Winterson’s early life is full of material, so it’s no wonder she went on to become a writer. My only wish is that she went about it with more focus. Memoirs, especially ones as personal as this, benefit from less dilly dallying around. Put me, the reader, in the moment. Don’t consistently jar me out of it every other sentence.
Why Be Happy When You Could Be Normal? reads like Winterson trying to piece together her life into a picture that makes sense to her and us, her readers, yet taking shortcuts in the process of construction, like someone jamming a puzzle piece into a slot where it doesn’t quite fit, or someone swapping around the stickers on their Rubik’s Cube in order to solve it.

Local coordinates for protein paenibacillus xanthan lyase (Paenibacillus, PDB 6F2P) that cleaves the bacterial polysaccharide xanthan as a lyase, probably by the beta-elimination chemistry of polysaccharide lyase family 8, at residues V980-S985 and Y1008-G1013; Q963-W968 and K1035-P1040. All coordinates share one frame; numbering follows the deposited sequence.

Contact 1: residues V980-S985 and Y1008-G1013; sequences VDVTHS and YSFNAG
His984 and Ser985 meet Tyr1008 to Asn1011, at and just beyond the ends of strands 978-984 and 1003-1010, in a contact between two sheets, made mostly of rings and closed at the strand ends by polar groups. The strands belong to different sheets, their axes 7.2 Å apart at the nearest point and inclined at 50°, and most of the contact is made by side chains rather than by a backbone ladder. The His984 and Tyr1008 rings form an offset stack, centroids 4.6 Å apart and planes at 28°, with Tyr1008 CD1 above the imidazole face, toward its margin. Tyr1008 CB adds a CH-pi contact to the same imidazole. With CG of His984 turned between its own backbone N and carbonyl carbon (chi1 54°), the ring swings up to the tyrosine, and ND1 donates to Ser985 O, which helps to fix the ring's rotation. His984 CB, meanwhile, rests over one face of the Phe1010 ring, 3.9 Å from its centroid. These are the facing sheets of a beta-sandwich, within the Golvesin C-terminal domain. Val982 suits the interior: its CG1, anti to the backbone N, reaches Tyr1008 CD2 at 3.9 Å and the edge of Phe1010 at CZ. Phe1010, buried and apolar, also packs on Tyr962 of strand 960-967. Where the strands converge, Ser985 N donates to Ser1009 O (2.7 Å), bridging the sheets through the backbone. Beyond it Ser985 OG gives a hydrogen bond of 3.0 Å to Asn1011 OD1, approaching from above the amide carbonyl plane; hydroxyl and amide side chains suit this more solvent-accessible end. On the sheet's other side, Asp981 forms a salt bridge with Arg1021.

Her thought processes remind me of my own, which is to say they’re the sort where a ton is lost in the translation. To her, I’m sure this memoir is is perfectly coherent and lucid, but to me it’s flighty and meandering. Her thoughts never quite coalesce into the bigger picture she’s working towards; instead, what you get is a series of smaller pictures that don’t quite form a mosaic.